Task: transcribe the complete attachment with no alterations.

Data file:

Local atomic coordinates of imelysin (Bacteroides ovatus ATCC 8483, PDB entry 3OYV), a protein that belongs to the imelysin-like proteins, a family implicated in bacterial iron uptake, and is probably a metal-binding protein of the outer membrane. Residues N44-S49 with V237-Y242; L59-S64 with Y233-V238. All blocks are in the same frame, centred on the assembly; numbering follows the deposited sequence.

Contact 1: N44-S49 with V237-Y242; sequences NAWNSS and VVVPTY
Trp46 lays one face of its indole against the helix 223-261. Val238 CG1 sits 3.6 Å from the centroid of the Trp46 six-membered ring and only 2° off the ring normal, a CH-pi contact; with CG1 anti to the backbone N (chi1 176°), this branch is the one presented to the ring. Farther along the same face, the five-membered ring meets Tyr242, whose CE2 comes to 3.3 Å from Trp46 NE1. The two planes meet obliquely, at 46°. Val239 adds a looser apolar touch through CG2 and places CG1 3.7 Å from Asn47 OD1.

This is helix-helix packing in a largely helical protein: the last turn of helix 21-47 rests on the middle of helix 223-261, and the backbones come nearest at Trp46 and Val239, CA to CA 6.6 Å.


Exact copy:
Local atomic coordinates of imelysin (Bacteroides ovatus ATCC 8483, PDB entry 3OYV), a protein that belongs to the imelysin-like proteins, a family implicated in bacterial iron uptake, and is probably a metal-binding protein of the outer membrane. Residues N44-S49 with V237-Y242; L59-S64 with Y233-V238. All blocks are in the same frame, centred on the assembly; numbering follows the deposited sequence.

Contact 1: N44-S49 with V237-Y242; sequences NAWNSS and VVVPTY
Trp46 lays one face of its indole against the helix 223-261. Val238 CG1 sits 3.6 Å from the centroid of the Trp46 six-membered ring and only 2° off the ring normal, a CH-pi contact; with CG1 anti to the backbone N (chi1 176°), this branch is the one presented to the ring. Farther along the same face, the five-membered ring meets Tyr242, whose CE2 comes to 3.3 Å from Trp46 NE1. The two planes meet obliquely, at 46°. Val239 adds a looser apolar touch through CG2 and places CG1 3.7 Å from Asn47 OD1.

This is helix-helix packing in a largely helical protein: the last turn of helix 21-47 rests on the middle of helix 223-261, and the backbones come nearest at Trp46 and Val239, CA to CA 6.6 Å.